Update: The UK voted on June 24, 2016 to leave the European Union.
As Britain prepares to go to the polls in the decisive EU referendum, there are many factors for British citizens to consider when votes are cast on June 23rd. Immigration, the economy, education, the environment, national security, as well as defense are all issues being debated by both sides of the argument surrounding Britain’s possible exit from the European Union, often referred to as the Brexit.
Regarding the economy, however, there is one element in particular that is gaining its fair share of column inches on both sides of the Atlantic: Brexit’s potential impact on Britain’s thriving creative economy.
Creative Industries are a Driving Force in the UK Economy
Recent figures released by the UK Government suggest that, having grown by 8.9 percent in 2014, creative industries are worth a record £84.1 billion ($128 billion) to the UK economy. That equates to almost £10 million an hour. Indeed, described as “one of the UK’s greatest success stories” by the UK’s Minister for Culture, Ed Vaizey, and the “driving force” of the UK economy by British Prime Minister, David Cameron, the UK’s creative industries have grown at almost twice the rate of the wider economy and account for 5.2 percent of the UK economy as a whole.
However, when setting the figures and political spin aside, what would a “yes” vote in the EU referendum entail for Britain’s creative industries?
A report by CNBC highlights the concerns of some creative industry professionals who fear that if Britain votes to leave the EU, the hiring of skilled staff from Europe would be more difficult. This cross-border collaboration is vital to the success of Britain’s booming creative economy, as it allows artists to be mobile and share their work across the continent. Potential restrictions on travel in and out of the UK may lead to some creative organizations choosing to relocate to other parts of Europe.
Creative Industries Potential Loss of Funding
The Guardianreports that the Brexit would also lead to creative industries losing potential funds and awards from various EU cultural programs. The European Capital of Culture award (a prize given to a different European city each year) is known to boost tourism to the recipient city. According to the UK-based Arts Fundraising and Philanthropy Programme, when Liverpool received the award in 2008, it resulted in 9.7 million additional visits to the city that generated an economic impact of £753.8 million. By leaving the EU, however, this prize would be off limits to UK cities, as would awards such as the European Union Prize for Contemporary Architecture and the financial rewards that it carries. With this in mind, it is not surprising that 96% of Creative Industries Federation Members oppose Brexit.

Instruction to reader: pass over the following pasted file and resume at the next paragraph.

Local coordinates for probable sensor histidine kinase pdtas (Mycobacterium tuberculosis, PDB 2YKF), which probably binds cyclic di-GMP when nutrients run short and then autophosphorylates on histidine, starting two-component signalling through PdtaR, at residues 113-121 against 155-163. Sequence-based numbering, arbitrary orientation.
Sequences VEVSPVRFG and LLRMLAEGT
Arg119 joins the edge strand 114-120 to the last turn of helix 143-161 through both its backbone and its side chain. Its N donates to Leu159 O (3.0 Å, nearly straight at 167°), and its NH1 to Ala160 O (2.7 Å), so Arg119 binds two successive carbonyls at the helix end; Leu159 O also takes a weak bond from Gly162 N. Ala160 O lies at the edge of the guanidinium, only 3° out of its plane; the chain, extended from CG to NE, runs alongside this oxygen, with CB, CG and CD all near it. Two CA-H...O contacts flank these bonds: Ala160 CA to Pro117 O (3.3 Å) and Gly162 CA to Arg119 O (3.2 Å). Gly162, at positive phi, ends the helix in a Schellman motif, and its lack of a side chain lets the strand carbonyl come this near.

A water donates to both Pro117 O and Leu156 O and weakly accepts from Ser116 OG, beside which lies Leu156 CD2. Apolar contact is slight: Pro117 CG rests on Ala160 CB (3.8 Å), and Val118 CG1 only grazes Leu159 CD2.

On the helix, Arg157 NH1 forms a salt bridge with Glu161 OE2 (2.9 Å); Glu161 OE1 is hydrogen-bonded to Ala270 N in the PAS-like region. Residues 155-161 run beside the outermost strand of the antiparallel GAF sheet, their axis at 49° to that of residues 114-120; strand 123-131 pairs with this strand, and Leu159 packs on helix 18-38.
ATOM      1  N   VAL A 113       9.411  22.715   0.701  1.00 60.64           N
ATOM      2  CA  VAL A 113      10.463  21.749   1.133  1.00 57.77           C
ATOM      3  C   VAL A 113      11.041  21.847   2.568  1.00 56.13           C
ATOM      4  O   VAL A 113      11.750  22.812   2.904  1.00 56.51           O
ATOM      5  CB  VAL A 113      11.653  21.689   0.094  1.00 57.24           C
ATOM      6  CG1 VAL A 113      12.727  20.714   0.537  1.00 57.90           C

Because of the huge threat that the Brexit poses to the UK’s creative industries and, in turn, its economy as a whole, it is no surprise that both of the UK’s major political parties have been coming together in a rare union, pushing for Britons to vote to maintain EU membership. David Cameron states that to leave the EU would be “a leap in the dark.”
UK Creatives Urge Rejection of Brexit
The BBC, New York Times,and many other publications recently reported that almost 3,000 artists, actors, musicians, and writers have signed a petition to show their support for remaining in the EU. In an open letter published in the Daily Telegraph the group urged the British to reject Brexit for the sake of the UK’s creative industry. They stated that the industries would be damaged without the EU’s vital funding, adding that Britain is “more imaginative and more creative” when in Europe.
Others have, naturally, been eager to point out that the UK’s EU membership is not the only explanation for the nation’s thriving creative industries. Conservative peer and author Lord Dobbs believes that the UK’s booming creative economy is “a result of the dedication, hard work, and extraordinary creative abilities of artists, not because of the EU.”
Only Time Will Tell Impact and Cost
Of course, even if Britain does decide to dissolve its EU membership, the true cost and implications of the decision will not be known immediately. The British have much to ponder over the coming weeks, but with immigration and security appearing to be the main concerns for many, factors such as the creative economy may be getting overlooked. However, with the EU being the largest export market for the UK creative industries, totaling 56% of all overseas trade in the sector, the potential implications for the UK’s creative industries should not be underestimated.
- “Creative Industries worth Almost £10 Million an Hour to Economy.” – Press Releases. Department for Culture, Media & Sport and Ed Vaizey MP, 26 Jan. 2016. Web. 21 June 2016.
- Burn-Callander, Rebecca. “Creative Industries Are ‘driving Force’ of UK Economy, Says David Cameron.” The Telegraph. Telegraph Media Group, 20 Jan. 2016. Web. 21 June 2016.
- Adamson, Michael. “Brexit and Immigration’s Role in Philanthropy.” Arts Fundraising Philanthropy. N.p., 18 Mar. 2016. Web. 21 June 2016.
- “EU Referendum: Leaving EU a ‘leap in the Dark’ Says Cameron.” BBC News. EU Referendum, 22 Feb. 2016. Web. 21 June 2016.
- “Scores of UK Stars Back Remaining in EU.” BBC News. N.p., 20 May 2016. Web. 21 June 2016.
- “96% of Creative Industries Federation Members Oppose Brexit Published in MusicStage.” Zeddit. MusicStage, 23 May 2016. Web. 21 June 2016.
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